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We do something very similar at my work, except we dont use index cards (in part because my handwriting is atrocious (damn that Palm graphitti!) and because I type much faster than I could ever possibly write).

When we have to estimate a task, we start out with a list of the functionality the client wants. Then we break it down into the tasks we need to take to accomplish that functionality. Then we begin estimating how long things will take.

We then have a few general rules we follow.

  • Murphy's Law is always taken into account (for those who don't know, "anything that can go wrong, will go wrong")
    No matter what, it is better to estimate for the worst case scenario, then the best case. You can even tell the client this if you want. I find telling this to the client is useful in illustrating how important it is that they meet their deliverables ("it will take a week if you get us the data on time, or two weeks otherwise", etc. etc.)
  • Testing, testing, testing.
    Our general rule of thumb is x1.5-2 for testing. This includes unit testing, integration testing and final acceptence testing.

    We use to just double our estimates to allow for problems/bugs/issues. But the more we adopted TDD, the more we realized that if that time went to writing tests, then the likelihood of those problems/bugs/issues was reduced and overall quality was higher. This also can be brownie points with certain clients, they like to hear you are properly planning time for testing rather then just leaving it till the end (which basically means it won't get tested).

  • System administration time.
    As a programmer, I never would think about the sys-admin time to accomplish a certain task, because I never saw it as "part of the task". This actually goes for all tasks which you in particular are not responsible for. It helps to know the bigger picture basically.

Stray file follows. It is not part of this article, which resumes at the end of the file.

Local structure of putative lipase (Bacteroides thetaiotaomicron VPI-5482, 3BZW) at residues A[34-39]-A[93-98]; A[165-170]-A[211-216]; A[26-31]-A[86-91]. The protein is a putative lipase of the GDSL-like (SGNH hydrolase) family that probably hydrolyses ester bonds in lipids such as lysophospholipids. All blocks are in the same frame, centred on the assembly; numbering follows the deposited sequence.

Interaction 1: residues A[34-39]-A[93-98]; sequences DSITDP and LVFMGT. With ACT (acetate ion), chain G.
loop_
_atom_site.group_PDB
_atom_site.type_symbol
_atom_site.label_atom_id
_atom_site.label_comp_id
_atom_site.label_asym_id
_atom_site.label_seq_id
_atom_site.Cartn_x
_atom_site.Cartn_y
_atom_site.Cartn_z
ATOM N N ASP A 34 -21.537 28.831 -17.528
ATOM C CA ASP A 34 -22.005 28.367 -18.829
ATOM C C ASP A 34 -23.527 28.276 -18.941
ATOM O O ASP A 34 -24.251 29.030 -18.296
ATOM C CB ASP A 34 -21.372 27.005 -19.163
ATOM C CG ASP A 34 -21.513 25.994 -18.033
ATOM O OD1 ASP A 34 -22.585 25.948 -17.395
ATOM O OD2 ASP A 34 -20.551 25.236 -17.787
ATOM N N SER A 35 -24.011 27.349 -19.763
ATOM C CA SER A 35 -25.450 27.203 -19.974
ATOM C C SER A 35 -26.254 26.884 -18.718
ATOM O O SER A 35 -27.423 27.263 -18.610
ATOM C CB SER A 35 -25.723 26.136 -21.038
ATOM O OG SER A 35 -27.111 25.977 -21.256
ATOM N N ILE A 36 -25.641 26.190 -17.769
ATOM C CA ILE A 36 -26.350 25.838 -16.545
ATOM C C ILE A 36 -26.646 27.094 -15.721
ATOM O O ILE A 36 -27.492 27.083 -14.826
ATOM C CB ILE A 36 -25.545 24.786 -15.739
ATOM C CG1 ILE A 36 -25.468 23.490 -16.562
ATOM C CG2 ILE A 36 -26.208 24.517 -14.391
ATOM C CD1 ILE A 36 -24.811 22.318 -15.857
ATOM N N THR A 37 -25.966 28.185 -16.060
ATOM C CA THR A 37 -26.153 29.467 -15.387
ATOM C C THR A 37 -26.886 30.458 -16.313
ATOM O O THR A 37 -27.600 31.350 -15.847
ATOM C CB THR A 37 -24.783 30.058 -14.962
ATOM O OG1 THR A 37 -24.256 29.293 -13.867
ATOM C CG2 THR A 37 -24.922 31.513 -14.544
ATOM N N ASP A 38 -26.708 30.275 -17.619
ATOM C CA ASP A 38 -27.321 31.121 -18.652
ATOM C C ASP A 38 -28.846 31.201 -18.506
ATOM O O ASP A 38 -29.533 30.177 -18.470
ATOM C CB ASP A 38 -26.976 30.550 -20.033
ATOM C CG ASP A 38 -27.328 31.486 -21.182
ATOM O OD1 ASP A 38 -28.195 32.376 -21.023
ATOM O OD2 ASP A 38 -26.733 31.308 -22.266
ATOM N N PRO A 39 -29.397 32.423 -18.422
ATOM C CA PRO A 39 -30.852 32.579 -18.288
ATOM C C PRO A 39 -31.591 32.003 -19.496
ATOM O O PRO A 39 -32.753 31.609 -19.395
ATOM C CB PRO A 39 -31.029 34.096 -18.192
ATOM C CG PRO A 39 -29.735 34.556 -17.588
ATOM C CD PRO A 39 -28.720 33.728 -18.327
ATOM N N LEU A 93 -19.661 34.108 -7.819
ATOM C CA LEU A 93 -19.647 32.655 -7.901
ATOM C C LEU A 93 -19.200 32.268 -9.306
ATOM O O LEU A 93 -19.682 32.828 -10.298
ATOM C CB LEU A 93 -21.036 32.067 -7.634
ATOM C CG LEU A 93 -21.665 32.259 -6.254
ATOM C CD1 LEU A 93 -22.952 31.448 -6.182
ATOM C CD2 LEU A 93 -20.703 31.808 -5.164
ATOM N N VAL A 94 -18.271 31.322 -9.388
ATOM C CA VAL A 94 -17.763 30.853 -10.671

Once the estimate goes off to the client it is out of your hands. However, this does not mean that everything is written in stone. Proper handling of scope creep is critical. I used to be hesitant and uncomfortable when dealing with clients on scope creep. But I have realized over the years that you get more respect from a client, and get taken advantage of less if you are hard and fast about scope creep. If explained properly, your client will understand and agree, and you can negotiate. If a client is too pushy and want's you to do it for free, then they are clearly trying to take advantage of you, and you need to respond appropriately. Always remember, your clients are not your friends. That is not to say that a particular contact at a client might not become your friend (I have worked with one guy for 3 years now and we are good friends), but when dealing with matters of business, friendship and feelings need to be left at the conference room door.

Another thing I have found is very helpful, is to make sure that client deliverables are on the schedule and those dates are enforced. Many times my estimate has been derailed because they were late, however since compliance was not enforced, my schedule was never changed, and I ended up working nights and weekends.

I say client many times here, but within reason you can substitue "account guy" or "project manager" for client (taking into account the subtleties of office politics of course).


In reply to Re: Improving Your Ability to Estimate by stvn
in thread Improving Your Ability to Estimate by dws

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